There may be times when some participants disagree with the majority view. Expressing and standing by an
informed perspective that differs from the majority can be difficult, but is important, as always compromising in
such circumstances diminishes the value of involving a diversity of perspectives. Indeed, it may also be that other
participants feel the same, but do not feel able to voice their disagreement. In such circumstances, it is important
to ensure that differing views, and the reasons for them, are recognised by the ERB as a whole and are recorded
and communicated to all relevant people.
Challenging the assumptions underlying harm-benefit discussions
The language used in answers to questions about harms and benefits may sometimes need further probing, to find
out exactly what is being said or claimed. The box below lists some examples of more general questions that might
arise in harm-benefit discussions, which the ERB might want to consider from time to time.
Some general questions underlying harm-benefit discussions
If a particular use of animals is said to be "necessary", what exactly does that mean? How has necessity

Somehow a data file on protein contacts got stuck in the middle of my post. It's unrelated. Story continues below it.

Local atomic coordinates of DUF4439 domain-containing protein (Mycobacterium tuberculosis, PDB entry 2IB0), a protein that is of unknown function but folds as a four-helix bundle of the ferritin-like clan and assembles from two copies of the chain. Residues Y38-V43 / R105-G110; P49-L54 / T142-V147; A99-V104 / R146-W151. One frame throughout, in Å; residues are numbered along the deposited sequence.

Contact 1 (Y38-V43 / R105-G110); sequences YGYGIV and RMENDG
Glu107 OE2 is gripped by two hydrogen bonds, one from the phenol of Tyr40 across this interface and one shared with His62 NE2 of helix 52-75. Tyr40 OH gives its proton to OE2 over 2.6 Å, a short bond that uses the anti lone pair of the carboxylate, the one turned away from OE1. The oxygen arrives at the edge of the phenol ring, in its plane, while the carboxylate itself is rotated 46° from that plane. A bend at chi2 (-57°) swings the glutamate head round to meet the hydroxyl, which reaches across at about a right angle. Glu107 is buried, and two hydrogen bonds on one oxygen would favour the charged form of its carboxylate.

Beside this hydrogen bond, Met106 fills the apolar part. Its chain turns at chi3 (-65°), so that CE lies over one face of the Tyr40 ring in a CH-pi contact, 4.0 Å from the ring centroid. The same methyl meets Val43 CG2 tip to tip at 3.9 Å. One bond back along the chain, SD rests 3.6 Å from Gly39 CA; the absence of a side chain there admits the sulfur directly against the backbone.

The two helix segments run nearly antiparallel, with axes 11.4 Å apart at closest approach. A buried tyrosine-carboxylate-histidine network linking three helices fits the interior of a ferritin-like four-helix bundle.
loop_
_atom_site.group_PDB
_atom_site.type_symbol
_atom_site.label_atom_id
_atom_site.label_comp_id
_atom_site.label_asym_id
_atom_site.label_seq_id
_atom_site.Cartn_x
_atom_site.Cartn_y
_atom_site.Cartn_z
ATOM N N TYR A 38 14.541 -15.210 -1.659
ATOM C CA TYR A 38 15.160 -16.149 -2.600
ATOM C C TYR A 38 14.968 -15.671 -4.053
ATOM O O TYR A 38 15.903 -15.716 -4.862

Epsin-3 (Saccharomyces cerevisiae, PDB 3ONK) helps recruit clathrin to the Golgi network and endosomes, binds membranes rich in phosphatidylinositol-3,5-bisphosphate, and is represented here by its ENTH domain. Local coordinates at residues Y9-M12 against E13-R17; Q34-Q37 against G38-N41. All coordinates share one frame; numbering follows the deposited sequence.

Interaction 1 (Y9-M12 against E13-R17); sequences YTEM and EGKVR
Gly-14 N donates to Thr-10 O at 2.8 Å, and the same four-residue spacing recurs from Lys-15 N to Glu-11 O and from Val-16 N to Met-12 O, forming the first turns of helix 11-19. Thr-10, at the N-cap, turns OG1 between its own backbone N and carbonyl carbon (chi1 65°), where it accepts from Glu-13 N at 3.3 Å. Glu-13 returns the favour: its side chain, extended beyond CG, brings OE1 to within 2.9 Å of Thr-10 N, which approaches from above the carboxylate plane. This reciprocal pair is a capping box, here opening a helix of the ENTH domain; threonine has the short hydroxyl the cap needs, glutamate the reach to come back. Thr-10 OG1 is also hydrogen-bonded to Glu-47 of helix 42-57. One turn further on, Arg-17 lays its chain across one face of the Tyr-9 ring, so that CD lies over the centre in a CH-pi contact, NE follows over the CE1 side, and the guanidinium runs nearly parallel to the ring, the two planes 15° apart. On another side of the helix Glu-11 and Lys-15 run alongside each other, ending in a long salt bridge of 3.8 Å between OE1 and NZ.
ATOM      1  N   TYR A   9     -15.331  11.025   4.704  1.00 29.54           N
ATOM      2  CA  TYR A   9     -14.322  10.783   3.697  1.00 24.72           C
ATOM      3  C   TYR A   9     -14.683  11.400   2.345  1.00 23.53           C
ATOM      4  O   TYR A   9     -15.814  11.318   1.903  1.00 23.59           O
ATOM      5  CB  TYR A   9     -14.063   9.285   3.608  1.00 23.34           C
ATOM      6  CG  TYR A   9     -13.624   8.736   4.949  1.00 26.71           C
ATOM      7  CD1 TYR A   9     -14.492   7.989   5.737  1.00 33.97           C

Is it considered "better" to use some species (say fish or mice) than others (say primates or dogs) in
research? If so, what are the grounds for giving different species different status?
What level of harm would be permissible for a particular purpose?
What do people actually mean by "best possible" animal welfare or "best practice"?
What exactly is meant when it is said that a particular technique is "better" or "worse" than another for the
Is all scientific knowledge "worthwhile"? Who actually benefits and how?
Can an economic or career benefit ever form part of a justification for using laboratory animals?
Lay members can be particularly alert to these broader questions, and encourage the ERB to
consider them. Appendix 3 explores further thoughts on "doing ethics" in practice and the benefits
this can bring.